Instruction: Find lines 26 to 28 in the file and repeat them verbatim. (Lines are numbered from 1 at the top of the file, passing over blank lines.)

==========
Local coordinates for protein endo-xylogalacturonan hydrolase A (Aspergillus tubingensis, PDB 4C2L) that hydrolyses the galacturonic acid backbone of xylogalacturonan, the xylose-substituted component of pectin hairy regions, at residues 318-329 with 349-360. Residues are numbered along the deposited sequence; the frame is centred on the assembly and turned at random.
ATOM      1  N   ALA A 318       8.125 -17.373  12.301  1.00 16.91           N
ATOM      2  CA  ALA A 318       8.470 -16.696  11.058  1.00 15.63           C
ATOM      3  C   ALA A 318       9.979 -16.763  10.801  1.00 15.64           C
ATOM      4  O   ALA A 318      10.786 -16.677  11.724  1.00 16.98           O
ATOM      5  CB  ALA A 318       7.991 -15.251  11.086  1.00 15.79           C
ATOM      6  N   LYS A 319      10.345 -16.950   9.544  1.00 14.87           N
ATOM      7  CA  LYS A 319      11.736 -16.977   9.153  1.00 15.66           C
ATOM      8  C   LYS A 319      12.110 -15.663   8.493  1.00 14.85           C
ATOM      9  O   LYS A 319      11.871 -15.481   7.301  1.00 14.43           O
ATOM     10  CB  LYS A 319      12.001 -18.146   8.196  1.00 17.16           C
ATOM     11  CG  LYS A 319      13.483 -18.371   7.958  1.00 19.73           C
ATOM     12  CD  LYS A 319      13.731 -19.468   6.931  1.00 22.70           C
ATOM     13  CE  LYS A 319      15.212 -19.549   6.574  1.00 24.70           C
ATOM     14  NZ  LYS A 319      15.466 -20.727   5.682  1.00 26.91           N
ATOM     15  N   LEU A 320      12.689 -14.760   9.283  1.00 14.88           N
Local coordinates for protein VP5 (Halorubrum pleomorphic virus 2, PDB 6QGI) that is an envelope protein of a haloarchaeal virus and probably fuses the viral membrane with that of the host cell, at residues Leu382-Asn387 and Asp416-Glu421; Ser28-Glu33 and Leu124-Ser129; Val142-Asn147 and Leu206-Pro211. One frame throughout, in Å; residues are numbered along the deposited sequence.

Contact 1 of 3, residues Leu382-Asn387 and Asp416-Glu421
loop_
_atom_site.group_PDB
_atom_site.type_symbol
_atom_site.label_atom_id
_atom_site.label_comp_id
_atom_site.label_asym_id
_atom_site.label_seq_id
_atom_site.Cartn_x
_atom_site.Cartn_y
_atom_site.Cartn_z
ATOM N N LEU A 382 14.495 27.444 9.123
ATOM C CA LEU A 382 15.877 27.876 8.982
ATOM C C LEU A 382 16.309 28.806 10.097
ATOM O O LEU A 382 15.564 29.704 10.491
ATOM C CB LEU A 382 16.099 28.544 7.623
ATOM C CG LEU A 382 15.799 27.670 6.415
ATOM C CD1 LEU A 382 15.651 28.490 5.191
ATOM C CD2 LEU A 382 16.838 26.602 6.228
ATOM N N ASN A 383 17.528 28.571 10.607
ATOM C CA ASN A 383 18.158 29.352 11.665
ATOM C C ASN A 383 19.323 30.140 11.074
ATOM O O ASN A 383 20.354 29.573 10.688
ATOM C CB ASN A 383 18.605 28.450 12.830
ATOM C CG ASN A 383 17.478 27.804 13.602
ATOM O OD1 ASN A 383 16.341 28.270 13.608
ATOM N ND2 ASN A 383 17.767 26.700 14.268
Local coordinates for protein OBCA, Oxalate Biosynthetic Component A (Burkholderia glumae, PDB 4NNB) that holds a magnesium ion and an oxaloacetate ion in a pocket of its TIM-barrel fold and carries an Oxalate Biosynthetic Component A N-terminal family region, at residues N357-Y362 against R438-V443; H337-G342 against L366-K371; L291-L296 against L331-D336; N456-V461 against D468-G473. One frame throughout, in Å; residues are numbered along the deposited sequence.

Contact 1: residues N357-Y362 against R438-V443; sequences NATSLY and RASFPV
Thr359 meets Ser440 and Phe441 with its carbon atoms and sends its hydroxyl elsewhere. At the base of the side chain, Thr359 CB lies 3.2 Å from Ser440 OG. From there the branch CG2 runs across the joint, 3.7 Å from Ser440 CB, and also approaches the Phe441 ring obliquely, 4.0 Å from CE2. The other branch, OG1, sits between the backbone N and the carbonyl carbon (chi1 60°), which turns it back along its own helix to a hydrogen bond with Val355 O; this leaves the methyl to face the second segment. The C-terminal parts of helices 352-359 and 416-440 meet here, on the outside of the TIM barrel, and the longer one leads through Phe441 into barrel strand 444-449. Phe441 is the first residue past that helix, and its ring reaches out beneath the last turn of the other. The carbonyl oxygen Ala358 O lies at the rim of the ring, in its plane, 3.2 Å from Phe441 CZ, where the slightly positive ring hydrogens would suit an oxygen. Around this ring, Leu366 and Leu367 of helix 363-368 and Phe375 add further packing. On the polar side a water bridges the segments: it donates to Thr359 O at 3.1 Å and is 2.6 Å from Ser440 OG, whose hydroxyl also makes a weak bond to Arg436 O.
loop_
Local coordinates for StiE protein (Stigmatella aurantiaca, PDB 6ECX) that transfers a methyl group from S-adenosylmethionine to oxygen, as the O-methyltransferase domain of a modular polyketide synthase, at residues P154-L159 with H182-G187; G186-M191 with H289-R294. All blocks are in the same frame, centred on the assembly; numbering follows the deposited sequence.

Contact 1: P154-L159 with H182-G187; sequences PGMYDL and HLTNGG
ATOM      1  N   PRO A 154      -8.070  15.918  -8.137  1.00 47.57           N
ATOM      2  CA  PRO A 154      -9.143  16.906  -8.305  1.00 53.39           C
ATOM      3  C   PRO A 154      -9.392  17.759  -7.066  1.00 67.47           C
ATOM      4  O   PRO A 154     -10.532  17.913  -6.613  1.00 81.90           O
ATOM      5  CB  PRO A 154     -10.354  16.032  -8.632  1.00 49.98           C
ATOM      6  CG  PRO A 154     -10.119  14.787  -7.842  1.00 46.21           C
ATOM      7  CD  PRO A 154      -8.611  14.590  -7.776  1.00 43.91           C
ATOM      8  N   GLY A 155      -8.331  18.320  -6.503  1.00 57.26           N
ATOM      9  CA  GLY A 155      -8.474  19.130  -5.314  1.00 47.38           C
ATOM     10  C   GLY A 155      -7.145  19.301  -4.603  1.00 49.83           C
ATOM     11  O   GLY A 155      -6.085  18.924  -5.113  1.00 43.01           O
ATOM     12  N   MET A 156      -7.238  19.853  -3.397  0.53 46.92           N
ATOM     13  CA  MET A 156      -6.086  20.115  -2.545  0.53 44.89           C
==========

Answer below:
_atom_site.Cartn_x
_atom_site.Cartn_y
_atom_site.Cartn_z